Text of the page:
DougieCoop’s Diet:
— He has a coffee at the Las Vegas police department; Detective D. Fusco brings him a fresh cup (both in red Las Vegas PD mugs)
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AXX°N N.
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Re: Part 9 - This is the chair (SPOILERS)

Postby AXX°N N. » Thu May 21, 2020 8:07 am

Mr. Reindeer wrote:It’s interesting, Diane doesn’t appear to be acting when she meets the Doppelganger in prison and asks who he is. But here, we learn that she’s working for him and they exchange texts. I wonder if her tulpa programming blocks her from remembering certain things at certain times. Or if her loyalty to the Doppel is in some way activated by the coded text and had been latent before that (although she does appear to be actively awaiting the text).

I have a totally different reading. I vividly recall feeling something was off the night of the Part re the Diane in the cell scene. It felt artificial. Not to say I thought it was bad acting, but something felt strange. It was such an odd validation for Gordon to later have his own reactions to Diane, also sensing that something was missing.

On a recent rewatch, I've come to an even further removed reading. And it leads me to believe Diane is more or less aware and in control, up until her death. I think there's some dramatic irony going on in thatt cell. She and he are vaguely referring to an event, and I always thought that event was the night they met in her apartment. She says she'll tell Gordon about it, and later when she begins going into it, the setting is her apartment. However, the eventual ending point in her retelling is the Convenience Store. One can easily extend her lines in the cell into referring actually to a situation only they know about at this point, and one that would make more sense for her to recall and have emotional resonence for her, that being the night of her creation. I imagine during that scene that when they say their lines, they're actually thinking about the Convenience Store and whatever occured therein. So that Diane is interrogating him for the sake of what we think is going on in the scene, but maybe she's interrogating him in a veiled way that only she's privvy to, a bit of personal code.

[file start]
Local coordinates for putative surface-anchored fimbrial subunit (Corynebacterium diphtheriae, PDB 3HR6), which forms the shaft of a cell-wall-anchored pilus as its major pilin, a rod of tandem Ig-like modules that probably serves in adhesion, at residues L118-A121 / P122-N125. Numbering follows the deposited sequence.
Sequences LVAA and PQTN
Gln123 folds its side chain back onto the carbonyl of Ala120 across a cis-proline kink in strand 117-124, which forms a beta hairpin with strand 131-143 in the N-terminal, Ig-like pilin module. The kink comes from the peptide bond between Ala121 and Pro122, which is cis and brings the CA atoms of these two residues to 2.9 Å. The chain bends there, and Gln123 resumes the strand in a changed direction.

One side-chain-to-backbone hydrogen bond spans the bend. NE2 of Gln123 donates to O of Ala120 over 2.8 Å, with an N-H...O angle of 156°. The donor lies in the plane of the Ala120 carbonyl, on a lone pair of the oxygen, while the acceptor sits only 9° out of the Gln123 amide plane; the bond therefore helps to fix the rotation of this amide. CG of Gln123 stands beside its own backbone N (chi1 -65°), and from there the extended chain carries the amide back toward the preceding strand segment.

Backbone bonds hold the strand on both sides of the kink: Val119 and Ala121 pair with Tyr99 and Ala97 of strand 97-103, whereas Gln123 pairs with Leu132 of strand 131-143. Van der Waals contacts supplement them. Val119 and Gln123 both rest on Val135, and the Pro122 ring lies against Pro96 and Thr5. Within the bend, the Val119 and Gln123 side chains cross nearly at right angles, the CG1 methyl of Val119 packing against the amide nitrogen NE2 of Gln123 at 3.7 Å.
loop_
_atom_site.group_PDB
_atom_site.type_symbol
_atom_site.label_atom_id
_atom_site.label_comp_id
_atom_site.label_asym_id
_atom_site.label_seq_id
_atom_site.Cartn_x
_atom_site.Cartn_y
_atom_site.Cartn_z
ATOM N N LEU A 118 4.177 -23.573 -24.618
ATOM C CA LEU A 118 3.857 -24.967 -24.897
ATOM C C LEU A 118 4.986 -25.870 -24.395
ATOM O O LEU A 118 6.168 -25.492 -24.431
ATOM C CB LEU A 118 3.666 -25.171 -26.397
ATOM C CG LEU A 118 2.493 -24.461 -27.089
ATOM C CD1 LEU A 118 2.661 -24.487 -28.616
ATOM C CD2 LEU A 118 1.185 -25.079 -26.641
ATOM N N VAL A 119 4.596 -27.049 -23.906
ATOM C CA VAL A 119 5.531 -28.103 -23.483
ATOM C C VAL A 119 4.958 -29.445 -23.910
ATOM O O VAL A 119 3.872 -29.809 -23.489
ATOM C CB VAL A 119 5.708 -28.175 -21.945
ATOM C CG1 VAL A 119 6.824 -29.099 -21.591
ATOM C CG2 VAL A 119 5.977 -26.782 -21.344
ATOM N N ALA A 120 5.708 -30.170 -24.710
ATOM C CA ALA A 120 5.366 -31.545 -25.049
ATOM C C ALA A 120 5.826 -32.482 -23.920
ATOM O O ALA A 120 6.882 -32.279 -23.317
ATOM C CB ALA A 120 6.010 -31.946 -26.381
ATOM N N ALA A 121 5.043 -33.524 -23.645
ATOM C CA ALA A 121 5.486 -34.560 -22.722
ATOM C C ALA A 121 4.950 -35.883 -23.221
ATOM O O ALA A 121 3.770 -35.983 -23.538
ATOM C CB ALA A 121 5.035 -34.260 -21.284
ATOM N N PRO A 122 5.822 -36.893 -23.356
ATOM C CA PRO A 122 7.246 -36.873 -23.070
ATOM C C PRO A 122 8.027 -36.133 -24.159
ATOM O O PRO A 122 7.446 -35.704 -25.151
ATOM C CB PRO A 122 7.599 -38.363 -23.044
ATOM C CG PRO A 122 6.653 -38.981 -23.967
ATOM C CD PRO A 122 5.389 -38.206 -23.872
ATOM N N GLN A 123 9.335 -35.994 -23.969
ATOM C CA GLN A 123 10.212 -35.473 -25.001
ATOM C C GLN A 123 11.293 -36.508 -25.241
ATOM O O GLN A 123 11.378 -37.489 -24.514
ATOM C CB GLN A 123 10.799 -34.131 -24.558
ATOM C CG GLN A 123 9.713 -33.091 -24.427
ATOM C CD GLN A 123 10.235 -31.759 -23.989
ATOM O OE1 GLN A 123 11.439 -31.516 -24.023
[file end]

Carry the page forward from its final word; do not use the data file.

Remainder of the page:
Which is to say, the psychological motivaitons for Diane leaves so much room for imagination.


As for the cans; I know empty cans/cups is a common filmmaking gripe, but I never got the seemingly widespread issue with the Ferreira scene in particular. In fact I always read it as fitting (not that that was the intent), because she seems frazzled and like she would forget that she already took the last sip. Perhaps I'm just reading into her prolonged mood of disappointment, in that she's also disappointed about the sip already being gone. I know I've attempted to drink from empty cans irl. :o

And the Lucy & Andy scene might be one of my favorites of all time. There's something so unnatural, and yet simultaneously so natural, to the point that it even feels like it says something capital T true about the psychology of domesticity. Or maybe I just have some Andy and Lucy in me. :)
Recipe not my own. In a coffee cup. 3 TBS flour, 2 TBS sugar, 1.5 TBS cocoa powder, .25 TSP baking powder, pinch of salt. 3 TBS milk, 1.5 TBS vegetable oil, 1 TBS peanut butter. Add and mix each set. Microwave 1 minute 10 seconds. The cup will be hot.
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Mr. Reindeer
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Re: Part 9 - This is the chair (SPOILERS)

Postby Mr. Reindeer » Thu May 21, 2020 8:53 am

AXX°N N. wrote: